God Answers Hannah

The title for this narrative lectionary is apt: from a place of deep sadness Hannah prays to God, vowing that if God will give her a son, she will dedicate that son to God. And God answers!

October 16, 2016

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Commentary on 1 Samuel 1:9-11, 19-20; 2:1-10

The title for this narrative lectionary is apt: from a place of deep sadness Hannah prays to God, vowing that if God will give her a son, she will dedicate that son to God. And God answers!

She has her son, Samuel, whose name commemorates her request. Obviously, this is not always the case: there is no simple formula that if we want something enough and pray for it hard enough, God will give it. But God answers Hannah, and she responds with a prayer extolling God’s power to reverse people’s situations.

The narrative lectionary, however, is not the same as the canonical text, and the verses not included tell a fuller story. Verses 1-8 explain that Hannah is barren (1 Samuel 1:2). Hannah, whose name means “favored” or “gracious,” is only one of Elkanah’s two wives. The other wife, Peninnah, whose name means “fertile” or “prolific” has children, but she is also cruel to Hannah. Described as a “rival” to Hannah, Peninnah provokes Hannah over her childlessness (1 Samuel 1:6). The text tells us that the reason Peninnah provokes Hannah is “because the LORD had closed [Hannah’s] womb” (1 Samuel 1:6), but we might wonder if Peninnah is in part motivated by jealousy of Elkanah’s affections toward Hannah. For, Elkanah loves Hannah regardless of her barrenness and gives her twice as much to eat as he does Peninnah and her children (1 Samuel 1:4). Hannah refuses to eat, however, and only weeps. Elkanah asks her four questions: “Why do you weep? Why do you not eat? Why is your heart sad? Am I not more to you than ten sons?” (1:8). All of this leads up to where the narrative lectionary starts, with Hannah not answering Elkanah’s questions. Instead, she prays to the LORD. Her husband who loves her cannot provide the answer, but God can.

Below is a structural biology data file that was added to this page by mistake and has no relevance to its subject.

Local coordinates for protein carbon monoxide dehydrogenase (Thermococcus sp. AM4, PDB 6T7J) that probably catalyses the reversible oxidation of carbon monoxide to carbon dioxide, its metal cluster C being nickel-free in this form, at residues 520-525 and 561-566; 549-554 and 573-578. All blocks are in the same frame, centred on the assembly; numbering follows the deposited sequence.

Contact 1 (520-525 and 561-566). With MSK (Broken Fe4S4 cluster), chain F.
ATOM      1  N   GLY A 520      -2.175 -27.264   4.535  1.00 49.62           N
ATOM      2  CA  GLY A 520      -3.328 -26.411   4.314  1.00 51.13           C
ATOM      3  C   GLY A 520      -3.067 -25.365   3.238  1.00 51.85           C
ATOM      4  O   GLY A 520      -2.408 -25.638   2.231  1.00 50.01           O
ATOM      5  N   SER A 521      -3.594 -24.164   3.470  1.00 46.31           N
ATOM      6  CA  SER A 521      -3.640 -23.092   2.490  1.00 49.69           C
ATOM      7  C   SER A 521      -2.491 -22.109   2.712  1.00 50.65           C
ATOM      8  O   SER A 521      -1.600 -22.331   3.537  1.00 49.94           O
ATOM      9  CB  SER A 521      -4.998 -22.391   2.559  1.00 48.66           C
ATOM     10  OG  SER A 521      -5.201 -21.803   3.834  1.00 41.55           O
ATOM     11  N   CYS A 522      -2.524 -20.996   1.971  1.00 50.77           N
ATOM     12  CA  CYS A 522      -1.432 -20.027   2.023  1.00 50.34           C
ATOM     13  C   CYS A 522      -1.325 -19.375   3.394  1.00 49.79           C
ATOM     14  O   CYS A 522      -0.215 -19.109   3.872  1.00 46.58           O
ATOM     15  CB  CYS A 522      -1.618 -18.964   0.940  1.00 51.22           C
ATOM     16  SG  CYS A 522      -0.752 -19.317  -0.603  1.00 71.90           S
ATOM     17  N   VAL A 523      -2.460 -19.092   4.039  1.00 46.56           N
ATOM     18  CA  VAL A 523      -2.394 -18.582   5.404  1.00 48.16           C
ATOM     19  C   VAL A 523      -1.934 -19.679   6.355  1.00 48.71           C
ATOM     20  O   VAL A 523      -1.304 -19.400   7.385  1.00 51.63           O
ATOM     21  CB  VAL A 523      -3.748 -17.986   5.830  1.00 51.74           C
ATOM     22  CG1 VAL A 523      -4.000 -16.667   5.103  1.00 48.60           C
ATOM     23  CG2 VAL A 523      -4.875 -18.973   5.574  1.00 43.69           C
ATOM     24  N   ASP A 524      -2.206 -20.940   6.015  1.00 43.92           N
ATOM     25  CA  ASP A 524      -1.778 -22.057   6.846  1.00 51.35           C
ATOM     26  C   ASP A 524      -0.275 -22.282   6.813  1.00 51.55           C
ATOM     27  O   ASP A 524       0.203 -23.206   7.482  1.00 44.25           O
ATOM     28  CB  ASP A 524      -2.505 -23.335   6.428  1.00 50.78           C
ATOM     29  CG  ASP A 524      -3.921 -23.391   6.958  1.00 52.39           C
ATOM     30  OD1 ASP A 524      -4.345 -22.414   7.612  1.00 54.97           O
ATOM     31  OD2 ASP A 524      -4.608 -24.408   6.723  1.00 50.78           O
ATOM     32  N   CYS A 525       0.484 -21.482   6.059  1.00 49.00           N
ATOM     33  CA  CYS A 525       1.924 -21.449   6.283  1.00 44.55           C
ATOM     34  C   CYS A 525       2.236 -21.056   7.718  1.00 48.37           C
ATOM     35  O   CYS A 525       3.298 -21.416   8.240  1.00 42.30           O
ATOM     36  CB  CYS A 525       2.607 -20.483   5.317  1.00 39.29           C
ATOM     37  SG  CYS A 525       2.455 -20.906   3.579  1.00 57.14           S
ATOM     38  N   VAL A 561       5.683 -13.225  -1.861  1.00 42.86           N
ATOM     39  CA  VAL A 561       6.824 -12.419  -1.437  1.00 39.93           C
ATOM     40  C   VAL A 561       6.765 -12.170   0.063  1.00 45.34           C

As Hannah prays, she is, according to 1 Samuel 1:10, “bitter of soul … and wept profusely.” Her vow to dedicate her son to God includes the detail that the child will be a Nazirite (1:11); among other things, he will abstain from alcohol. Then the narrative lectionary jumps to verse 19, when Hannah and Elkanah leave the temple, return home, and she conceives in due time. What it misses is the interaction between Hannah and Eli in verses 12-18. Ironically, as Hannah is vowing that her son will never drink alcohol, the priest Eli thinks she is drunk and commands her to put away her wine (1 Samuel 1:14). Hannah tells Eli she is not drunk, but “deeply troubled” (1:15) and does not want to be counted as “worthless” (1:16). Eli then tells Hannah to go in peace, saying, “the God of Israel grant the petition you have made to him” (1 Samuel 1:17). To this Hannah responds, “Let your servant find favor in your sight” (1:18). The word translated as “favor” is related to Hannah’s own name, and we are not likely to be surprised when the favored woman will indeed find favor not only with Eli, but with God. Additionally, Hannah’s “favor” has resonance with Mary the mother of Jesus, who is greeted by the angel Gabriel with the title “favored one” (Luke 1:28).